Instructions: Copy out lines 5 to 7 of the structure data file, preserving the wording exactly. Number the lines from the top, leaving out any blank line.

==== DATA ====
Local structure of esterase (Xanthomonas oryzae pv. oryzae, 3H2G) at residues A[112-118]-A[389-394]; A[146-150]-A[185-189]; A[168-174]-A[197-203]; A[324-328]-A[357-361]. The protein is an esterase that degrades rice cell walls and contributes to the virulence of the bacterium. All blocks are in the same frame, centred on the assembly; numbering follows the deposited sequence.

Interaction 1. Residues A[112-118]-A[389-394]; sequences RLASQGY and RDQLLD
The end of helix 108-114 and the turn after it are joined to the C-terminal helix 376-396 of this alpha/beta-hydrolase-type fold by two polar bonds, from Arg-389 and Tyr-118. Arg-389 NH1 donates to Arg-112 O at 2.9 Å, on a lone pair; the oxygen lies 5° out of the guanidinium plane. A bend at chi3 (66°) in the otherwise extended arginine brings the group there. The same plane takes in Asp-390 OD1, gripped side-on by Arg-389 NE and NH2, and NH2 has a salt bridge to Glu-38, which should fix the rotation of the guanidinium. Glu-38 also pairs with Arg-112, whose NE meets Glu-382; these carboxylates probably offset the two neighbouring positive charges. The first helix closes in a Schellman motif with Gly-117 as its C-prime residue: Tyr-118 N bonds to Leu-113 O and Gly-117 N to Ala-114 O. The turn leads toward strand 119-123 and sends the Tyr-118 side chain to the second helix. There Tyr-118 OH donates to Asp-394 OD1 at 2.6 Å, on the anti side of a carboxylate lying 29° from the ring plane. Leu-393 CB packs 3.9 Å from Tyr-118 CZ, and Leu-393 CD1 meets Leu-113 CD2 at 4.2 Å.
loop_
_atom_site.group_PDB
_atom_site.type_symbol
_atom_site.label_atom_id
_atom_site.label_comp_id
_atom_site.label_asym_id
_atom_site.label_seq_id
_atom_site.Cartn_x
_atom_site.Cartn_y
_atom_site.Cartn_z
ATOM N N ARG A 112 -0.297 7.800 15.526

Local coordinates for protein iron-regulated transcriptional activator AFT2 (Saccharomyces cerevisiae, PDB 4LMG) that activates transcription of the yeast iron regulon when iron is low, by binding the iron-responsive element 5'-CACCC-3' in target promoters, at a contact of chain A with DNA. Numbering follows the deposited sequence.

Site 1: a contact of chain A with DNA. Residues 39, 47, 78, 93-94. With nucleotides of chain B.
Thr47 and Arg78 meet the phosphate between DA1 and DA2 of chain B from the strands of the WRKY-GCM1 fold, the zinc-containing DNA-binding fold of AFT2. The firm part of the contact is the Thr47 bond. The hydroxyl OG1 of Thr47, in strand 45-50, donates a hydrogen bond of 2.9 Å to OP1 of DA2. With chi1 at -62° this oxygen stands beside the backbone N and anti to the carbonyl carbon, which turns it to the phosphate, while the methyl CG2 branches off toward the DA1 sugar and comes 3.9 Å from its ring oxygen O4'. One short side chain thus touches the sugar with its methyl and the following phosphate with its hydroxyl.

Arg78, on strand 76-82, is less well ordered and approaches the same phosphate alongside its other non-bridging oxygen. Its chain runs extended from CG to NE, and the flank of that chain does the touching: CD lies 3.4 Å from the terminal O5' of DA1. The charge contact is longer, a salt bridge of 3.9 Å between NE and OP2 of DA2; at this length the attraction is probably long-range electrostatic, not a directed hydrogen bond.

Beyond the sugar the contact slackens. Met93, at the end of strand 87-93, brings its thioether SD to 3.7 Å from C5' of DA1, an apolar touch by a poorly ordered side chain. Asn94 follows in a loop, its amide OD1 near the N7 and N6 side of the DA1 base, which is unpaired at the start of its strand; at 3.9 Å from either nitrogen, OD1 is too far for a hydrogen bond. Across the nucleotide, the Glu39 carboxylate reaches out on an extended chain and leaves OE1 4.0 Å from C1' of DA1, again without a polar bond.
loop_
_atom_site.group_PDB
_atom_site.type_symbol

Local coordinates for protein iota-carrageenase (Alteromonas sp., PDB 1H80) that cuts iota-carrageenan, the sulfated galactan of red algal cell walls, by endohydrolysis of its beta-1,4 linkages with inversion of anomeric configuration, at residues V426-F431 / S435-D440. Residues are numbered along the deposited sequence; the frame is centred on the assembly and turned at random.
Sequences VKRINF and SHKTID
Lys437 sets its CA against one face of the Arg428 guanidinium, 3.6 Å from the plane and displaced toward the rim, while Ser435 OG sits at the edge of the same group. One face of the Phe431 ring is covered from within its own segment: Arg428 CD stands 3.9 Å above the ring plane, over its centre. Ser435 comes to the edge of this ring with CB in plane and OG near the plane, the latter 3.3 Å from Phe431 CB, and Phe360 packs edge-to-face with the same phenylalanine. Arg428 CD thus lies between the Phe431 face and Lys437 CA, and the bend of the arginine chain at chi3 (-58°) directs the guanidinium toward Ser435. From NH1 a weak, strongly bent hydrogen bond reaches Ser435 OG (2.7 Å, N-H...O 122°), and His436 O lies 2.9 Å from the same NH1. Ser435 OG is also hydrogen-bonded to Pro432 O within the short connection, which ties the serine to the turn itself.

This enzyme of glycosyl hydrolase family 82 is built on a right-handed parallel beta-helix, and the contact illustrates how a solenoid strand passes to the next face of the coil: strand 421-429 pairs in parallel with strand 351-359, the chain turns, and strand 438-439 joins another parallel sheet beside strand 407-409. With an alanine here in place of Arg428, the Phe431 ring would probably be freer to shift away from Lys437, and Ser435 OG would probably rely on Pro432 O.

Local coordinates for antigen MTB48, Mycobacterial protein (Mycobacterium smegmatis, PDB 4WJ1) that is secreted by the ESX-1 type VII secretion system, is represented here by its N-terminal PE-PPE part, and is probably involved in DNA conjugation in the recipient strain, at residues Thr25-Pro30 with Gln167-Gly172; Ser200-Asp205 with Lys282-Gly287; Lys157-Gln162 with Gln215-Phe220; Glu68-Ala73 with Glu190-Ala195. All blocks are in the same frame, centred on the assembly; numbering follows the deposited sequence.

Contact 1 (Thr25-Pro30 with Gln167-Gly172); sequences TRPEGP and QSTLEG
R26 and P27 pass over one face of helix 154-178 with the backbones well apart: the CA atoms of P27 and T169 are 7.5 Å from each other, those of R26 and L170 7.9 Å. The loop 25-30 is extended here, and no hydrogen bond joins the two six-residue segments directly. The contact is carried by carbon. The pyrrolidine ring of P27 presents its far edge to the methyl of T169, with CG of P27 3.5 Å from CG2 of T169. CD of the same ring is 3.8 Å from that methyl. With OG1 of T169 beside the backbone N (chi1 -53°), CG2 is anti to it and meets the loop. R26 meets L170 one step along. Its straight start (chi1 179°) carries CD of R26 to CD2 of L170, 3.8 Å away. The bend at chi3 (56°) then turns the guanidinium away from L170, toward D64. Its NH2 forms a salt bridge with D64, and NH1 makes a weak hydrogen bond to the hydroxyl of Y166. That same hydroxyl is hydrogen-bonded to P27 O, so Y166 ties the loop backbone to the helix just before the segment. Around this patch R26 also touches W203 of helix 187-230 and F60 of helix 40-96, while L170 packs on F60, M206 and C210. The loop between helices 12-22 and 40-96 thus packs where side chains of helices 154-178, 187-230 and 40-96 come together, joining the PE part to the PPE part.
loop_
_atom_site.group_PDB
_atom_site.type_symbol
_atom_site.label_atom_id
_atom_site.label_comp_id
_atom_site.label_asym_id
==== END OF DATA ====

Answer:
_atom_site.group_PDB
_atom_site.type_symbol
_atom_site.label_atom_id